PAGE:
A school district in the Washington, D.C. area was forced to shut down after over 300 teachers and faculty members requested leave to join in on “A Day Without Women” protests.

The closure was announced unexpectedly Monday by Alexandria City public schools.

The school district’s superintendent Alvin Crawley said in a statement, “It has come to our attention that … more than 300 staff members have requested leave this Wednesday, March 8. Given the unusually high number of requests, this may be attributed to the observance of International Women’s Day. This day has also been deemed A Day Without Women. Consequently, ACPS has decided to close schools for students for the day.”

Crawley emphasized that the decision to close schools was not political, but rather by force due to a shortage of staff.

“The decision is based solely on our ability to provide sufficient staff to cover all our classrooms, and the impact of high staff absenteeism on student safety and delivery of instruction. It is not based on a political stance or position,” Crawley said.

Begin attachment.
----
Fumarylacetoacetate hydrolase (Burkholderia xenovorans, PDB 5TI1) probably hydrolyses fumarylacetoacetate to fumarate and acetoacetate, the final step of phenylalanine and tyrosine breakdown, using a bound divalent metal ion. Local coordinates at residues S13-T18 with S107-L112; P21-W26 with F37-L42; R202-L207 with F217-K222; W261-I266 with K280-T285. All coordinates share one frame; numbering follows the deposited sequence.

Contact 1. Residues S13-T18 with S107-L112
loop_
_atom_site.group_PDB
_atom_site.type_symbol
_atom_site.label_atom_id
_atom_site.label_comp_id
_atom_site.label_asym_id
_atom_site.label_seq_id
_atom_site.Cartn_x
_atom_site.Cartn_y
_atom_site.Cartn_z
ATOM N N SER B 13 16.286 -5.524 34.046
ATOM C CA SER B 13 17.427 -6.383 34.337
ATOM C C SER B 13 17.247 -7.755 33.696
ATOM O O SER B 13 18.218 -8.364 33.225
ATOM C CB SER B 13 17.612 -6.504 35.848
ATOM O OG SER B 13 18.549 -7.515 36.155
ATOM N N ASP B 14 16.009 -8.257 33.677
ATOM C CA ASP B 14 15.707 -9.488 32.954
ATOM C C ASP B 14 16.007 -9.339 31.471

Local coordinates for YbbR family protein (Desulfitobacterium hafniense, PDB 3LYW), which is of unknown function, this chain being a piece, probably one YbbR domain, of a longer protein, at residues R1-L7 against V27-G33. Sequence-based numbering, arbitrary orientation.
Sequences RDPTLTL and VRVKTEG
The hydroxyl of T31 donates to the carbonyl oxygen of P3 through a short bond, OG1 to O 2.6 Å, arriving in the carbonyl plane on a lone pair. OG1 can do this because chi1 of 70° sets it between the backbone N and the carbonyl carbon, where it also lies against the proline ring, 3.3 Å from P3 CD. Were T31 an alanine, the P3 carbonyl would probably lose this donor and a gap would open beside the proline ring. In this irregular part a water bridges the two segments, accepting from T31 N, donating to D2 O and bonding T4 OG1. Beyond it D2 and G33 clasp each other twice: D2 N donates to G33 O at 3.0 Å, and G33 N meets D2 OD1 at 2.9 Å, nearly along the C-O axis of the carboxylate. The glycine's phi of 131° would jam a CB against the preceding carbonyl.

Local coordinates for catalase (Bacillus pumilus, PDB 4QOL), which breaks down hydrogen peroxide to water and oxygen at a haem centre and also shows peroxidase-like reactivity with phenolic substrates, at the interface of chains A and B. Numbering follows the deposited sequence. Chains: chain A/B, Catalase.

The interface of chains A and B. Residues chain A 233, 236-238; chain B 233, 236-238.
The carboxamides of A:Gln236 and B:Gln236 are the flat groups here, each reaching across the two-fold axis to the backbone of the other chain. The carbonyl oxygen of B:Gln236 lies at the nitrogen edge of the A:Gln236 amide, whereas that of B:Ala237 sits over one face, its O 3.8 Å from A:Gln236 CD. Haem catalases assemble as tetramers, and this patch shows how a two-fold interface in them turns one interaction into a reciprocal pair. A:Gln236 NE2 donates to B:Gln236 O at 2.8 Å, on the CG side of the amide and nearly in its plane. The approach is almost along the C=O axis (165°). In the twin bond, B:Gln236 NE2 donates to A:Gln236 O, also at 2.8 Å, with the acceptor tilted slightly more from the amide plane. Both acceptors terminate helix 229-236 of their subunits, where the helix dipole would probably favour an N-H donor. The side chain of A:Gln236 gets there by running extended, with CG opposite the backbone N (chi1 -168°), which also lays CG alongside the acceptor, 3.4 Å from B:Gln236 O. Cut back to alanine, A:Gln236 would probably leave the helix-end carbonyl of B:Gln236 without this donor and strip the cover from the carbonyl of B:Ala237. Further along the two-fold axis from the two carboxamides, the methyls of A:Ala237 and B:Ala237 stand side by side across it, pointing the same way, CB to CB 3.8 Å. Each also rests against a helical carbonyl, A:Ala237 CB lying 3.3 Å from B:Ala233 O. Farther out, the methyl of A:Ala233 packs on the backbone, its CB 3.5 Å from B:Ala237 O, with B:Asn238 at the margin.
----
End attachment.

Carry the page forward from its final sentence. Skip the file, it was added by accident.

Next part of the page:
The school’s closure left some working parents struggling to find care for their children. According to the Washington Post, one teacher said the closure has especially effected low-income families.

“We’re actually probably causing a lot of working women to scramble for child care and some of them are minimum-wage workers,” the teacher said.

Chapel Hill-Carrboro City Schools in Central North Carolina said last week they would be shutting down schools for the same reason; teachers requested the day off for personal leave, presumably for the protests.

The “A Day Without Women” protests were arranged by the same group that staged the Women’s March in Washington the day after President Donald Trump took office. The group’s statement for the International Women’s Day march says, “On International Women’s Day, March 8th, women and our allies will act together for equity, justice and the human rights of women and all gender-oppressed people, through a one-day demonstration of economic solidarity.” The group encourages women to skip out on work, wear red, and avid shopping.

Unfortunately, this protest also came with a cost to low-income families as they scrambled to find child care and limited students’ education for the day.

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